A veteran of the Mexican War, Irwin viewed himself as an excellent battlefield commander. His peers begged to differ, especially those of the Regular Army, who respectfully asked him to hold a school of tactics and maybe learn some himself. On these occasions, according to his court-martial testimony, his response was, “Go to hell!” That’s right, court martial. Irwin was brought up on no less than five charges, ranging from his odd technique of assembling his entire command under arms as the men were readying for bed to ask their permission to be absent from the regiment, to the charge of being so drunk during a grand review that he could barely sit on his horse. Indeed, the majority of the charges brought against him seemed to center on his habitual abuse of intoxicating substances. During the court martial, this assertion brought an angry tirade from the colonel on the finer points of Army drinking, saying that his right to invite other officers to drink was, “as clear as his right to invite a brother officer to dinner, to offer him a cigar, or a glass of water.” He further asserted that he was never in “such a state of intoxication as to be unfit for my duty.” Note, he did not say he was never drunk; just never too drunk.
Since Sept. 17 was a day that ended in “y,” Irwin was once again exercising his right to drink. When he looked across the mile of open field and saw the positions of at least two Confederate brigades, dug in behind stone walls and supported by artillery, it was extremely logical in his mind to order the 181 men of the 7th Maine to go drive away the rebels. Hyde, unlike Irwin, was sober, and could scarcely believe his ears and asked the colonel if he was serious. “Are you afraid to go, sir?” demanded Irwin, apparently believing that attacking a subordinate’s honor was effective leadership. Hyde bristled at the assumption and replied, “Give the order so the regiment can hear it, and we are ready, sir.” Irwin gave the order loudly to the men of the 7th Maine, who probably started at him in shock.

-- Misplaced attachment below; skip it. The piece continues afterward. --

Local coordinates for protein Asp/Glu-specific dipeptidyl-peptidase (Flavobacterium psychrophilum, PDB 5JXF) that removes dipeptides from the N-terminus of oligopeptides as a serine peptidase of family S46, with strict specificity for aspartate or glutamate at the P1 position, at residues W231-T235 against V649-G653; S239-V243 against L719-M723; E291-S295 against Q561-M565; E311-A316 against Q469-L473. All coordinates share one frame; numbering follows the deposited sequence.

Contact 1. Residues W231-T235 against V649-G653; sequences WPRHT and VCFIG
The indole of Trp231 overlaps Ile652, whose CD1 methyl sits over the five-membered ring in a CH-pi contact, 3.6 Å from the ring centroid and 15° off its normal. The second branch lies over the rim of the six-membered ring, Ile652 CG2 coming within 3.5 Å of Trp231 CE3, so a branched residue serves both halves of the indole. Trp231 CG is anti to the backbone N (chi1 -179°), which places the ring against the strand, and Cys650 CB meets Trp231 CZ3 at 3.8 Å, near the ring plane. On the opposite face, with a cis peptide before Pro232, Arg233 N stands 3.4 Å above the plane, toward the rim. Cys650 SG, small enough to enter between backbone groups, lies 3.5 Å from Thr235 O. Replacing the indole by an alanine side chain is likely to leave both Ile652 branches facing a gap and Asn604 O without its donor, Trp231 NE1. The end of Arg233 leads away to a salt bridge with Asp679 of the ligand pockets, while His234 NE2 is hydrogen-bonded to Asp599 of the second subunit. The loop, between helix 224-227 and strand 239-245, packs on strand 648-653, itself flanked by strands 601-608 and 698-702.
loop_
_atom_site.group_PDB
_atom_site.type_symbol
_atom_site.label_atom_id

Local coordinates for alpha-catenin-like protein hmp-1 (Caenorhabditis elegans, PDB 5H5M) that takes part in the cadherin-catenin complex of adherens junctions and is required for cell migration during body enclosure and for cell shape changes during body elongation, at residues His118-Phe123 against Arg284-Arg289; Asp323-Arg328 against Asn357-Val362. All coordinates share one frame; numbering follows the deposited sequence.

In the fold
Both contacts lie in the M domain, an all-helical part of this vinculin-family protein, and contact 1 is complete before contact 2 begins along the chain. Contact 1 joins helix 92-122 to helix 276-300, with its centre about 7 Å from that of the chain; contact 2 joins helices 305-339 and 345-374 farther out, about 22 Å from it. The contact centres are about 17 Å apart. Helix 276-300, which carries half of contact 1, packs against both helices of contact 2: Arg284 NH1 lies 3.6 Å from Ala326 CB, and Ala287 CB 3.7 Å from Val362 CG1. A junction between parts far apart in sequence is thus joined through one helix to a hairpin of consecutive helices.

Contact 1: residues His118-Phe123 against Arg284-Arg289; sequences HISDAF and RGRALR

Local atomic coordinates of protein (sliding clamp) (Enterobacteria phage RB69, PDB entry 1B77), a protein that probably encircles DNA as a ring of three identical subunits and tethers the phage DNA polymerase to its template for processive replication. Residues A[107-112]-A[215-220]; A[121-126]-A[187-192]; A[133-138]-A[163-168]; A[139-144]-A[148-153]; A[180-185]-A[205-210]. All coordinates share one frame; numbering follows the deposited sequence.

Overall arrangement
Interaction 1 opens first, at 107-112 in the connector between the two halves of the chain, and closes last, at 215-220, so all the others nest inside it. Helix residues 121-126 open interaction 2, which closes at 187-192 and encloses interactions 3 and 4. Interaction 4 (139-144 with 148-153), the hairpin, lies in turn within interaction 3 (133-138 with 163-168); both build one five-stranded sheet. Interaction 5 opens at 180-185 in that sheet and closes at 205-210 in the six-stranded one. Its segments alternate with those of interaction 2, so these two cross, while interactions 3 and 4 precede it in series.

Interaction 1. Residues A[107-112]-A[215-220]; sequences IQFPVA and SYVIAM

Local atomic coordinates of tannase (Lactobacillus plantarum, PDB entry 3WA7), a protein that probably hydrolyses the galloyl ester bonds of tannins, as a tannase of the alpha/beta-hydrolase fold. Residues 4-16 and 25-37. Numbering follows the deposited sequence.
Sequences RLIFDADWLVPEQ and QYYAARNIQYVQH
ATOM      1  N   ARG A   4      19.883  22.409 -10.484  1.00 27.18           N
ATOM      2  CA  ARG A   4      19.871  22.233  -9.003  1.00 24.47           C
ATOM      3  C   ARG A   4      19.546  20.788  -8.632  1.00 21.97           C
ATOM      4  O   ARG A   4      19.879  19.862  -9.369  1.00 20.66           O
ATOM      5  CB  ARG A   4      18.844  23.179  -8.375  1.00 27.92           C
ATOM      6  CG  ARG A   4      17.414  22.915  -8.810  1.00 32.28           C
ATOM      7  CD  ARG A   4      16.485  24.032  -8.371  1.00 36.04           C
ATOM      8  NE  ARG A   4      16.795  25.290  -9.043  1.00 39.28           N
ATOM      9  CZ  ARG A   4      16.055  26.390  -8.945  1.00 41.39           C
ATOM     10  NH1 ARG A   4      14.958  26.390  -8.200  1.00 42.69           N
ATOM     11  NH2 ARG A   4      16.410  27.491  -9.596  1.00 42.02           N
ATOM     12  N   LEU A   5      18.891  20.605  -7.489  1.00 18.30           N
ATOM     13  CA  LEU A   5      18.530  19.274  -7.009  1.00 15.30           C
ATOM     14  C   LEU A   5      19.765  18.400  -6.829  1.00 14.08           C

Leading his regiment, Hyde guided them across the corpse-strewn fields as the Confederates looked on in confusion. Rebel officers later wrote that they did not understand why one small regiment would advance openly, in the face of thousands of dug-in Confederates. Such a sight might have caused the Confederates to wonder if this was some new federal ruse. Confederate gunners were evidently not so philosophical, immediately opening fire on the 7th with about a dozen cannons.Hyde expertly maneuvered his regiment to take advantage of the small gullies and curvatures of the earth to keep the regiment shielded from as much enemy fire as possible. Eventually, the Mainers reached the small apple orchard, where they charged the Confederate marksmen with bayonets fixed, driving them off. In doing so, they incurred the wrath of three brigades of infantry and several batteries of artillery that raked the tiny regiment from three sides.